Abstract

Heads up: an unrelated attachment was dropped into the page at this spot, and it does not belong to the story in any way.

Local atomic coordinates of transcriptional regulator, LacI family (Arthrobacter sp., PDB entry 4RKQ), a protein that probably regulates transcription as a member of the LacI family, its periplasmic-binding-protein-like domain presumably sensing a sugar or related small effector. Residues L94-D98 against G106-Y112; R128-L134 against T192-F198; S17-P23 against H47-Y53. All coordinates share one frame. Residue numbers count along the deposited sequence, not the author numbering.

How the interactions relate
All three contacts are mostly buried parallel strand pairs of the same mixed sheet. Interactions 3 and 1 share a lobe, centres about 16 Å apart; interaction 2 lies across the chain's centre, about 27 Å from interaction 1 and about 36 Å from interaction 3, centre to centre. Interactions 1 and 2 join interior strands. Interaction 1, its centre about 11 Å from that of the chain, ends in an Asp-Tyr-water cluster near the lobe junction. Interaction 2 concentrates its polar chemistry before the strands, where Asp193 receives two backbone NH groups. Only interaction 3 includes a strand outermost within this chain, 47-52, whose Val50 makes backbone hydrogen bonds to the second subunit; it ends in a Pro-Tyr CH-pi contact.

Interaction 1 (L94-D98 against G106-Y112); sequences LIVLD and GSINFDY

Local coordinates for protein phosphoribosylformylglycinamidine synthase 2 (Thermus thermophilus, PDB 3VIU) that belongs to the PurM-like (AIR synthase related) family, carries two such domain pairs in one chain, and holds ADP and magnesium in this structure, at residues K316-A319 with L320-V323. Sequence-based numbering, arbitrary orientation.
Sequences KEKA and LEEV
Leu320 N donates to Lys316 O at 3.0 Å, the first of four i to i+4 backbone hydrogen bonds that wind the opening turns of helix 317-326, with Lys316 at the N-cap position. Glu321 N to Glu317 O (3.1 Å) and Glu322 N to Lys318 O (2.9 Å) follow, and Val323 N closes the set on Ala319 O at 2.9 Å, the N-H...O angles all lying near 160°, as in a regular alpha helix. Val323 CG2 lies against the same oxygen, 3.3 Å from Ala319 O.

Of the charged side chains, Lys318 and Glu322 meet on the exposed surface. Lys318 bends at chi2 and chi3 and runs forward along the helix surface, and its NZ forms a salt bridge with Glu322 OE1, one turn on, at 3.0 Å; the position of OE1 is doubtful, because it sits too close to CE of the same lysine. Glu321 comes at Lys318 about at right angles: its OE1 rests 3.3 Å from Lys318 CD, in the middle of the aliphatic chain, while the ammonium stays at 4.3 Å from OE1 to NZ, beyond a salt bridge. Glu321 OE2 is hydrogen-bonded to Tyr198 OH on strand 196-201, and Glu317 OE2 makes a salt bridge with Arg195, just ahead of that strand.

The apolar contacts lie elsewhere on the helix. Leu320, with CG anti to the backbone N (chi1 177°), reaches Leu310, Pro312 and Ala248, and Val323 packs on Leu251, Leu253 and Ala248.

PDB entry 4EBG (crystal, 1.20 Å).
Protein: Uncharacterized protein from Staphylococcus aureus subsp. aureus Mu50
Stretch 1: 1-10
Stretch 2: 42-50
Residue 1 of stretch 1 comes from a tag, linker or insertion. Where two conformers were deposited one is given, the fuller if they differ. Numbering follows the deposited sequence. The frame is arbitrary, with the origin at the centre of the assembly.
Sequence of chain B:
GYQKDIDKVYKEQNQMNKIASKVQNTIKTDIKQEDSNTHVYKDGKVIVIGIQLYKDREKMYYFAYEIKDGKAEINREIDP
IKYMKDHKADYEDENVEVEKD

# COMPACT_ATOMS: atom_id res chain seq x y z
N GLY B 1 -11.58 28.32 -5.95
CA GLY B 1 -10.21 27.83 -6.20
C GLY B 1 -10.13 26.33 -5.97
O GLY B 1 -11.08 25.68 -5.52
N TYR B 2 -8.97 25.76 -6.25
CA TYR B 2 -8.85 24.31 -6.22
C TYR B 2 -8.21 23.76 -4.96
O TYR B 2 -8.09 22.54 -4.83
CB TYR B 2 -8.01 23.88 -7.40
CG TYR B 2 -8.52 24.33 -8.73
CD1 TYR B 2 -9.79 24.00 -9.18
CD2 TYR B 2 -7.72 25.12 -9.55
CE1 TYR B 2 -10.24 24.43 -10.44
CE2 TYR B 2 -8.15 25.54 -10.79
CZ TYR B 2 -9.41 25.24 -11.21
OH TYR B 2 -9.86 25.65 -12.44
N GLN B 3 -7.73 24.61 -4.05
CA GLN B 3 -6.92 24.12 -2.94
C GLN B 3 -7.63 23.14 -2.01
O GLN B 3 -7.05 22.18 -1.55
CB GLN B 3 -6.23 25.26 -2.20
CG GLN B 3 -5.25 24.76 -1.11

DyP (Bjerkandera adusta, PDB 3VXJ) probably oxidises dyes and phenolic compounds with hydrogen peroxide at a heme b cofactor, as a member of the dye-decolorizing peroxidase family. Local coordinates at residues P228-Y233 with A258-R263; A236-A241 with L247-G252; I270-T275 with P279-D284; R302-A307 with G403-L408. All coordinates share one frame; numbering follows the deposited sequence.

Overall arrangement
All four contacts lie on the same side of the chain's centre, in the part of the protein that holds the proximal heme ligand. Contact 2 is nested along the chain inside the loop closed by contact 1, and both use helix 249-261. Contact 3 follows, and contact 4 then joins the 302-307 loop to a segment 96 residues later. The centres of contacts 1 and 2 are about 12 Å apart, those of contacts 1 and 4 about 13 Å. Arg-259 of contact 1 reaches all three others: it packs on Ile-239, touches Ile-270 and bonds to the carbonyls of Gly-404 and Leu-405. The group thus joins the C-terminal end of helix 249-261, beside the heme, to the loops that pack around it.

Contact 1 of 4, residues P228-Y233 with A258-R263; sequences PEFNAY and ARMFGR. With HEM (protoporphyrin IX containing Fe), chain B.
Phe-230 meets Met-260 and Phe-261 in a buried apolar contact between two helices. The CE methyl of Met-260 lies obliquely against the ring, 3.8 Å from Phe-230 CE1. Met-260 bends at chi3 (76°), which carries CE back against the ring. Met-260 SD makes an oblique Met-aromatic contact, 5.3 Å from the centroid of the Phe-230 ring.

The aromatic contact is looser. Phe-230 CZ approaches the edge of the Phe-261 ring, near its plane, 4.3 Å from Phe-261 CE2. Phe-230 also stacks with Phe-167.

This paper contains the results of detailed research study to determine the factors which govern the electrical conductivities of oil sands and rocks. The experimental work shows the electrical resistivity to be an inverse function of the percentage of conductive water present in any rock type. It was found that the resistivity-moisture curve of both petroliferous and non-petroliferous rock are of a general hyperbolic form. For the higher values of moisture content, the curves rapidly approached the conductivity of the electrolyte contained within the rock or oil sands, while for the lower values of moisture content the resistivity values are high and governed by the properties of the rock. Rocks containing soluble salts have critical points on their resistivity-moisture curves, with the greatest change occurring in the neighborhood of ten per cent moisture content. Rocks containing fresh water have relatively high resistance values which change fairly uniformly with the variations in moisture content. The research work indicates that the presence of oil does not appreciably effect electrical resistance of the rock. Since the resistivity values are dependent upon the electrolytic effect, the work indicates that resistivity values alone are not a reliable criterion for predicting the presence or absence of an oil sand. The work explains further why high electrical resistivity values are not to be expected when applying electrical geophysical methods for mapping subsurface structure.

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